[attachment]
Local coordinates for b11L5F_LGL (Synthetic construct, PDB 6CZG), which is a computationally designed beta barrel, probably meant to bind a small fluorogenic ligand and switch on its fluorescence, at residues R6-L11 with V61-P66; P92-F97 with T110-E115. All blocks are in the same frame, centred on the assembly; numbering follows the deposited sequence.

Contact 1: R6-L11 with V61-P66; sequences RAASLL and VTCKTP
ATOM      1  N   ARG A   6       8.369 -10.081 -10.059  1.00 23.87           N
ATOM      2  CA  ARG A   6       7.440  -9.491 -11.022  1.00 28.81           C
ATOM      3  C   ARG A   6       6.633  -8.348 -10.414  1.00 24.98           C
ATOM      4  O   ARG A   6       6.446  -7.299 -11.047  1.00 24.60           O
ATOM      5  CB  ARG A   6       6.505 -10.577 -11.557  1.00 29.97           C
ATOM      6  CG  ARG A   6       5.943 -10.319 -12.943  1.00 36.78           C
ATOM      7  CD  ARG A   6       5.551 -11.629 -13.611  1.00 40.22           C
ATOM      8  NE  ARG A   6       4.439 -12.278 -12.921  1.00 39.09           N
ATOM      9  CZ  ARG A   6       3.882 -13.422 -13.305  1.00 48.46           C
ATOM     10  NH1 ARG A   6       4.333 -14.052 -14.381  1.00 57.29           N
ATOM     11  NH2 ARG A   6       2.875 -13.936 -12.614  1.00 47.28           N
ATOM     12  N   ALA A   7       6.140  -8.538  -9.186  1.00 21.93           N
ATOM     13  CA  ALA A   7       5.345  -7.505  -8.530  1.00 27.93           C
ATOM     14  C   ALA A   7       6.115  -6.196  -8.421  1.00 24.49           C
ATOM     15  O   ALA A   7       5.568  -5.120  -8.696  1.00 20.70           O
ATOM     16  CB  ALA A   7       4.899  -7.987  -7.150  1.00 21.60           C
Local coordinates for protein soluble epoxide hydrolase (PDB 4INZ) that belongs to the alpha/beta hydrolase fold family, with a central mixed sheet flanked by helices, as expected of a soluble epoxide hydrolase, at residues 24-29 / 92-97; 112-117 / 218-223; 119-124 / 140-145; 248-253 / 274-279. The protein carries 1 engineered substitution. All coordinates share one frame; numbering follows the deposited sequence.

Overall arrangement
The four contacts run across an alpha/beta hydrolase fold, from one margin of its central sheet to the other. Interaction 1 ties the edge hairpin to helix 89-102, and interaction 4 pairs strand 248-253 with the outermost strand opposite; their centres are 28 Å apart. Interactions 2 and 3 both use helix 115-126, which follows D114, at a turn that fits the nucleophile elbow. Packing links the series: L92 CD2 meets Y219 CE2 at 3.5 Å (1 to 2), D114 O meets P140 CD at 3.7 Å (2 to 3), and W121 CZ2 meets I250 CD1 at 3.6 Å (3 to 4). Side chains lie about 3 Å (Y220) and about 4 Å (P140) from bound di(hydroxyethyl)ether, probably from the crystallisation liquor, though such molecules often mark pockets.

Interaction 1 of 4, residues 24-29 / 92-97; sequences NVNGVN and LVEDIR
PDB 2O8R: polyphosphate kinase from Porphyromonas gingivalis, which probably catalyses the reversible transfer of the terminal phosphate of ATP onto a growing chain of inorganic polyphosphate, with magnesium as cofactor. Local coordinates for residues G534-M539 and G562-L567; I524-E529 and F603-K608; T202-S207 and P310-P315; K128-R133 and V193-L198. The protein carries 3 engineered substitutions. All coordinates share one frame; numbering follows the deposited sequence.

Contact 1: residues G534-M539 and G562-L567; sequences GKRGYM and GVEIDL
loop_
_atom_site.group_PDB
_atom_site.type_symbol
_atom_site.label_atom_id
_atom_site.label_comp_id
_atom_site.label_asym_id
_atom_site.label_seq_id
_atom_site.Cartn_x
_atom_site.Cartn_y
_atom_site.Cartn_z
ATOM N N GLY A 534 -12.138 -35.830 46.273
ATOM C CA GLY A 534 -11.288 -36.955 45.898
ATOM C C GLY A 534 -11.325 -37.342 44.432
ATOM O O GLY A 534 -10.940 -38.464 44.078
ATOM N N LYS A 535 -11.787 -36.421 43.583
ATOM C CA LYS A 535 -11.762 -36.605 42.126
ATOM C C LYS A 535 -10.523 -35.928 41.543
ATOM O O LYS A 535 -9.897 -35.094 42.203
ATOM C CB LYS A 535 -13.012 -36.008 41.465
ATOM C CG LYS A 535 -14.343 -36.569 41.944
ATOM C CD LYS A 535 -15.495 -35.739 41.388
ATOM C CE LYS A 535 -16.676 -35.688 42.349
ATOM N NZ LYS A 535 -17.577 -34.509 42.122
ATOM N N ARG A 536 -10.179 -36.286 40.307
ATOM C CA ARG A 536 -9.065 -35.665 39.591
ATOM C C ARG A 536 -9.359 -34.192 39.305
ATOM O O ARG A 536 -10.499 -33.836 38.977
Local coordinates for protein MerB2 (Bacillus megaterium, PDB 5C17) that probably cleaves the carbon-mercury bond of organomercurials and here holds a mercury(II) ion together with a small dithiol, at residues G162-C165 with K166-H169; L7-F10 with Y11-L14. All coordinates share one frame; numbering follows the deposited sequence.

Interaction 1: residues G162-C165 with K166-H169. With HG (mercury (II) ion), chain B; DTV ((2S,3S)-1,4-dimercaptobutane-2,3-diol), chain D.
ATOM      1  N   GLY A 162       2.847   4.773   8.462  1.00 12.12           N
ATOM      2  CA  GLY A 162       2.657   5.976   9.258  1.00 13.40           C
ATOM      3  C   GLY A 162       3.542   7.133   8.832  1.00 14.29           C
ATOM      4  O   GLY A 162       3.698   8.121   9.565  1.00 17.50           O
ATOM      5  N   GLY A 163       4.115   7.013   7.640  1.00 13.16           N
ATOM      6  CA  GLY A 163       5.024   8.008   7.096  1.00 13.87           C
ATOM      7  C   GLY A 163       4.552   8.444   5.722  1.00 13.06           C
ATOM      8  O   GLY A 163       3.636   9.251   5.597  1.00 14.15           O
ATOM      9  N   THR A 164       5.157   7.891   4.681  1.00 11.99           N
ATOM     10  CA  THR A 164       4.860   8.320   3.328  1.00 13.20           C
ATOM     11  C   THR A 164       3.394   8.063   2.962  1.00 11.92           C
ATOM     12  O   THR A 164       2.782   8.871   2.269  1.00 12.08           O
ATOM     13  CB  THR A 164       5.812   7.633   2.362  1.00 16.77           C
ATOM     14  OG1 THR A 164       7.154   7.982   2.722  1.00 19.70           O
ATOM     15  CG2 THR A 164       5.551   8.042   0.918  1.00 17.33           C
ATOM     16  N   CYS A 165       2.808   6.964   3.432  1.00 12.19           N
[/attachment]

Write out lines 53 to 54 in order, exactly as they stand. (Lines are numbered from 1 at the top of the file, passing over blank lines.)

Interaction 1: residues G162-C165 with K166-H169. With HG (mercury (II) ion), chain B; DTV ((2S,3S)-1,4-dimercaptobutane-2,3-diol), chain D.
ATOM      1  N   GLY A 162       2.847   4.773   8.462  1.00 12.12           N